At the Greenbuild conference in November 2013, the U.S. Green Building Council (USGBC) released the fourth generation of the Leadership in Energy and Environmental Design (LEED) green building rating system. LEED v4 represents a major update, including notable changes affecting lighting design and selection.
The USGBC will allow projects to register for either LEED 2009 or LEED v4 until June 1, 2015, after which LEED v4 will be required. The new LEED covers new construction, commercial interiors and existing buildings, with specific requirements for schools, retail, data centers, warehouse and distribution centers, and hospitality and healthcare facilities.
Of particular interest is a new lighting quality provision worth 1 point. EQc6, Interior Lighting (1 point) lists eight options and requires adoption of at least four of them in the design:
LEED v4’s lighting intent is to reduce direct glare, achieve good color rendering, place light on walls and ceilings for visual comfort, ensure useful light is reflected rather than absorbed by room surfaces, and to produce balanced brightness (luminance, though USGBC here uses the term “illuminance,” which refers to light level measured in foot-candles).
These requirements may impose a premium but otherwise need not be burdensome; it involves selecting carefully shielded luminaires with good color rendering, long-life light sources and a majority providing some uplight. Suitable solutions are widely available. High-reflectance work surfaces will raise light levels and brighten walls and ceilings, while managing luminance ratios will promote visual comfort.
If occupants can adjust the lighting to satisfy task needs and individual preferences, the designer can also gain a second point (EcQ6, Interior Lighting). This would involve enabling occupants a choice of at least one level of light output between 30 and 70 percent of full output in at least 90 percent (new construction, commercial interiors) or 50 percent (existing buildings) of regularly occupied spaces. Bilevel switching and manual continuous or step dimming would qualify. The same flexibility must be provided in multioccupant spaces. In addition, presentation lighting must have a separation control, and the control must be in the same space and offer a direct view of the controlled lighting.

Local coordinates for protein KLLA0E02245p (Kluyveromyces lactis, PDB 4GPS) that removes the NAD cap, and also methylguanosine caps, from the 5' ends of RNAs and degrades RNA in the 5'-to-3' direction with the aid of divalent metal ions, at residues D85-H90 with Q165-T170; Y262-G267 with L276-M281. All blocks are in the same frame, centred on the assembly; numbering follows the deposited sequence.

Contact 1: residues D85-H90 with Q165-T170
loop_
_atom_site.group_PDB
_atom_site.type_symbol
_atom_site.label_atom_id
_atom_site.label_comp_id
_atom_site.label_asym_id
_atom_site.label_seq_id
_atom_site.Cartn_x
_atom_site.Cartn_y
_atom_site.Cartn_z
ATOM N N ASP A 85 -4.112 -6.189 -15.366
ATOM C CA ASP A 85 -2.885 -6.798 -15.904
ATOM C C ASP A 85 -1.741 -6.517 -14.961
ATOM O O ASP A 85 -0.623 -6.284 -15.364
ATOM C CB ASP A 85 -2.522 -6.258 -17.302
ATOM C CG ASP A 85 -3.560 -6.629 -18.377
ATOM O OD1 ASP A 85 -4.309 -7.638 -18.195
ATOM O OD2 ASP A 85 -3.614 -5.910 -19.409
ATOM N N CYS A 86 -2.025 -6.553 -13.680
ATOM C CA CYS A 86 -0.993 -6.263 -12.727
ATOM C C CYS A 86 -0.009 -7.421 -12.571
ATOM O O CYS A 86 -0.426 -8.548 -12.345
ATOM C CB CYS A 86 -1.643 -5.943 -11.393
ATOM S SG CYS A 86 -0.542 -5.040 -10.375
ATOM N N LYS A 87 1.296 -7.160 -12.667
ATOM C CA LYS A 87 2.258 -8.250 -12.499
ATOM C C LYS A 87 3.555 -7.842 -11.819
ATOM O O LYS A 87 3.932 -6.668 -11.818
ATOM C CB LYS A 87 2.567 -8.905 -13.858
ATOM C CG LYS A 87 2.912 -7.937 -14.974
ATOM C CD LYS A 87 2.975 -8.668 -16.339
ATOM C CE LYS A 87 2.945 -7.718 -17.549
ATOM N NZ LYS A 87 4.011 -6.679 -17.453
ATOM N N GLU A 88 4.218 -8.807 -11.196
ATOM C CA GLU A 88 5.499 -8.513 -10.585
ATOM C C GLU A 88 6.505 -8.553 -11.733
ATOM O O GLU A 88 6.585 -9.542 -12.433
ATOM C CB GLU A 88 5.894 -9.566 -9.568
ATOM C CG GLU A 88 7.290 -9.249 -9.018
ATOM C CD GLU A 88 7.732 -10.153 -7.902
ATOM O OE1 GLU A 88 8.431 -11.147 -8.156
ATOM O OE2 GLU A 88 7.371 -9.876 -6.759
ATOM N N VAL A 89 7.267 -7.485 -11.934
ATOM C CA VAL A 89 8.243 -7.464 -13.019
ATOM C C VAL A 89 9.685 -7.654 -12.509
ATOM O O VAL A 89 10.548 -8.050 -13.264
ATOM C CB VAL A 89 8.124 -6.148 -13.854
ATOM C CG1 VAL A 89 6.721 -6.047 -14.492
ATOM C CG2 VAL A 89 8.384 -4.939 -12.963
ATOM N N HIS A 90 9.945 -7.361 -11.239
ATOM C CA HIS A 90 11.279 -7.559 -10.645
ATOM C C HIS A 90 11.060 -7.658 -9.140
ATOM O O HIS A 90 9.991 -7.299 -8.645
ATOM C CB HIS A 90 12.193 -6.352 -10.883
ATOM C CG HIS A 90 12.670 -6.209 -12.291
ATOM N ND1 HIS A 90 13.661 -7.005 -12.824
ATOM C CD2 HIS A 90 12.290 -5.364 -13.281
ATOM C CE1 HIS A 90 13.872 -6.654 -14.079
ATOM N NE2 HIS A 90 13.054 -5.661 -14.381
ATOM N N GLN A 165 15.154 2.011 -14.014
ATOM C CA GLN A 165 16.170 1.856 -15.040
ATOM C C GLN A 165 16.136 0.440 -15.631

If the lighting is controllable from a central point, it may be able to support participation in a demand response program (EAc4, Demand Response, 1 point) or at least enable participation (1 point). Advanced lighting control systems providing metering capability can support achieving EAc3, Advanced Energy Metering (1 point). All lighting and controls must be commissioned (EAp1), with 3–4 points for enhanced commissioning (EAc1, which could include monitoring), with activities such as developing a systems narrative, schedule of light levels throughout the building, runtime schedules, functional testing, systems manual, and operator and occupant training.
Meanwhile, requirements to achieve the light pollution point (SSc6) are more sophisticated, based on the IES backlight/uplight/glare (BUG) luminaire rating system. And achieving energy points (EAp2 and EAc2, up to 18 points) is now much tougher, based on the 2010 rather than the 2007 version of the ASHRAE/IES 90.1 energy standard. Note the standard’s Table 9.6.2 lists lighting controls that may be used to save energy beyond code if the control credits are claimed as savings rather than additional interior lighting power when using the Space by Space Method and energy modeling.
Overall, LEED is getting more challenging to beat from an energy point of view, enhancing the risk of designers prioritizing points over lighting quality. The new lighting quality point recognizes the importance of ensuring the lighting system does what it’s supposed to do, with the requirements being readily achievable using best practice.
Check out the new LEED v4 at www.usgbc.org/credits.